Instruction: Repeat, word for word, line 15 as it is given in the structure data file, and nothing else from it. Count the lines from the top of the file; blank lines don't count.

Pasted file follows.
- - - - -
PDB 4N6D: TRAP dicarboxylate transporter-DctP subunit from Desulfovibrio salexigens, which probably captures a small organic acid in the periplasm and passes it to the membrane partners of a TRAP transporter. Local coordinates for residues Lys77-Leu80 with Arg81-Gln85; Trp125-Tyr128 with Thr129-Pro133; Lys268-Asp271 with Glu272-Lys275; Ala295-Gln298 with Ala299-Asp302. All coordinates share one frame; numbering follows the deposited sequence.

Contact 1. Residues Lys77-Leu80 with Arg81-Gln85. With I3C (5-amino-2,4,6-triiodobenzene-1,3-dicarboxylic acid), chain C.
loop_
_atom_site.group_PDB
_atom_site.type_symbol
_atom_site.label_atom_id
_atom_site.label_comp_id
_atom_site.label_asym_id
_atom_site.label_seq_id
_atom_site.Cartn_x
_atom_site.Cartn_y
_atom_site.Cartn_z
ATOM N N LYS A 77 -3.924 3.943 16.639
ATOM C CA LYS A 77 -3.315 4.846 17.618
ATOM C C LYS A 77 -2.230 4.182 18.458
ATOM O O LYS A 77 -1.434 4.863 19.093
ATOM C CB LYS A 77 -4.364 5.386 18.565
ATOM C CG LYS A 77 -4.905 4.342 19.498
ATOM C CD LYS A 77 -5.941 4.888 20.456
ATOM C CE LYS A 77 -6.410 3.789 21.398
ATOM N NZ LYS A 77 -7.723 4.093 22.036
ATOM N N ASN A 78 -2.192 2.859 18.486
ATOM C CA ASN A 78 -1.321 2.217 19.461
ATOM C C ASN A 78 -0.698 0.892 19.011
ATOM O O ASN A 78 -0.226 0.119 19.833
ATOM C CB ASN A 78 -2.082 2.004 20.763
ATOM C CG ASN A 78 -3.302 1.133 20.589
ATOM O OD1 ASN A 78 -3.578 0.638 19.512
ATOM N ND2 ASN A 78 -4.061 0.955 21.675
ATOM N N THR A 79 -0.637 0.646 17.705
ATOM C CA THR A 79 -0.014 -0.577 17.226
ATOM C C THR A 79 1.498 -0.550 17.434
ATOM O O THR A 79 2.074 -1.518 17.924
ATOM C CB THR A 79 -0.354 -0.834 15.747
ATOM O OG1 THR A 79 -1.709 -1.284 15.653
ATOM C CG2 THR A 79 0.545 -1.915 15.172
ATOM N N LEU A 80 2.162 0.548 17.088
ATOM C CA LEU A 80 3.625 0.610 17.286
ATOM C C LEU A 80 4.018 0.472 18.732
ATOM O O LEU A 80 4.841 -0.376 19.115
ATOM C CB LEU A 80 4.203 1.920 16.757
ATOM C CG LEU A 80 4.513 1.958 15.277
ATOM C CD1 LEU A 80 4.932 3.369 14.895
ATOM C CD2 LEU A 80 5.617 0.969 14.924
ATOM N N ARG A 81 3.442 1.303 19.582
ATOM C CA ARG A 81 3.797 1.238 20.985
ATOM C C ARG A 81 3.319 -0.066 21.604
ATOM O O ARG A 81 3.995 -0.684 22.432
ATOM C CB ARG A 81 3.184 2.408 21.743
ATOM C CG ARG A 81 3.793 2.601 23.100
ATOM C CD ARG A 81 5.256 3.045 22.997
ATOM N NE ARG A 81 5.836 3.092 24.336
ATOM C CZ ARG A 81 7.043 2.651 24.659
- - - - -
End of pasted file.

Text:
ATOM C C LYS A 77 -2.230 4.182 18.458